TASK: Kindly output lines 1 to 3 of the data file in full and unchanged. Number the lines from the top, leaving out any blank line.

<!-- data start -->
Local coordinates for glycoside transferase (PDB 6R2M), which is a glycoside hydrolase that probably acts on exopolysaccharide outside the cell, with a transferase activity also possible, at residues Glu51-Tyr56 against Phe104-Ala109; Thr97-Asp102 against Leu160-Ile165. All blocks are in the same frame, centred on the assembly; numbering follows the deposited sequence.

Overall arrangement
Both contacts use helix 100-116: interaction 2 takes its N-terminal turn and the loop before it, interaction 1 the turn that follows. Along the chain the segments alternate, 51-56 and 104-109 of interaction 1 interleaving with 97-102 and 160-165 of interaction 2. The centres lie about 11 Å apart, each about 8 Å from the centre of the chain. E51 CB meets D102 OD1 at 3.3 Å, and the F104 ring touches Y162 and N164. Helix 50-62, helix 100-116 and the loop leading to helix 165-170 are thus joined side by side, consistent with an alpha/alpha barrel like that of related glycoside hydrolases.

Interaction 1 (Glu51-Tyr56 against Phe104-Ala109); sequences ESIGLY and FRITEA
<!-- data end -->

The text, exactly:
Local coordinates for glycoside transferase (PDB 6R2M), which is a glycoside hydrolase that probably acts on exopolysaccharide outside the cell, with a transferase activity also possible, at residues Glu51-Tyr56 against Phe104-Ala109; Thr97-Asp102 against Leu160-Ile165. All blocks are in the same frame, centred on the assembly; numbering follows the deposited sequence.

Overall arrangement
Both contacts use helix 100-116: interaction 2 takes its N-terminal turn and the loop before it, interaction 1 the turn that follows. Along the chain the segments alternate, 51-56 and 104-109 of interaction 1 interleaving with 97-102 and 160-165 of interaction 2. The centres lie about 11 Å apart, each about 8 Å from the centre of the chain. E51 CB meets D102 OD1 at 3.3 Å, and the F104 ring touches Y162 and N164. Helix 50-62, helix 100-116 and the loop leading to helix 165-170 are thus joined side by side, consistent with an alpha/alpha barrel like that of related glycoside hydrolases.